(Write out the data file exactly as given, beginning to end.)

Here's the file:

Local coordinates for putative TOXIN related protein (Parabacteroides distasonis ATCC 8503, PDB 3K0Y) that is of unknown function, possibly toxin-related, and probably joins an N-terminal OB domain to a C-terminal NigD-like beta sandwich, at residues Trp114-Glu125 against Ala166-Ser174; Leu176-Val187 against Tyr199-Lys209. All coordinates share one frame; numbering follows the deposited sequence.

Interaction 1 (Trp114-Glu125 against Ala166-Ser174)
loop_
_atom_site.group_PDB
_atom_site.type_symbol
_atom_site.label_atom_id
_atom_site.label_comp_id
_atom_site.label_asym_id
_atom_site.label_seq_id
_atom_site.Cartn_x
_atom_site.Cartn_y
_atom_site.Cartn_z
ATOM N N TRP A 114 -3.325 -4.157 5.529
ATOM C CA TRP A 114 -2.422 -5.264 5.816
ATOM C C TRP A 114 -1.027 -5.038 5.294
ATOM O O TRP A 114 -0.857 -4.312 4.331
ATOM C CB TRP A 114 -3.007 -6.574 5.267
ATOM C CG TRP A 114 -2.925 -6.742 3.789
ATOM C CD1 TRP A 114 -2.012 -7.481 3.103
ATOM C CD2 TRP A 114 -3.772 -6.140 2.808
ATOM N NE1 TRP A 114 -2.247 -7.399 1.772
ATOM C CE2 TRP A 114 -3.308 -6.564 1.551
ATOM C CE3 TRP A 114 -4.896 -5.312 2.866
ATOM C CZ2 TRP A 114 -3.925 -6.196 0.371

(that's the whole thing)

Local coordinates for putative TOXIN related protein (Parabacteroides distasonis ATCC 8503, PDB 3K0Y) that is of unknown function, possibly toxin-related, and probably joins an N-terminal OB domain to a C-terminal NigD-like beta sandwich, at residues Trp114-Glu125 against Ala166-Ser174; Leu176-Val187 against Tyr199-Lys209. All coordinates share one frame; numbering follows the deposited sequence.

Interaction 1 (Trp114-Glu125 against Ala166-Ser174)
loop_
_atom_site.group_PDB
_atom_site.type_symbol
_atom_site.label_atom_id
_atom_site.label_comp_id
_atom_site.label_asym_id
_atom_site.label_seq_id
_atom_site.Cartn_x
_atom_site.Cartn_y
_atom_site.Cartn_z
ATOM N N TRP A 114 -3.325 -4.157 5.529
ATOM C CA TRP A 114 -2.422 -5.264 5.816
ATOM C C TRP A 114 -1.027 -5.038 5.294
ATOM O O TRP A 114 -0.857 -4.312 4.331
ATOM C CB TRP A 114 -3.007 -6.574 5.267
ATOM C CG TRP A 114 -2.925 -6.742 3.789
ATOM C CD1 TRP A 114 -2.012 -7.481 3.103
ATOM C CD2 TRP A 114 -3.772 -6.140 2.808
ATOM N NE1 TRP A 114 -2.247 -7.399 1.772
ATOM C CE2 TRP A 114 -3.308 -6.564 1.551
ATOM C CE3 TRP A 114 -4.896 -5.312 2.866
ATOM C CZ2 TRP A 114 -3.925 -6.196 0.371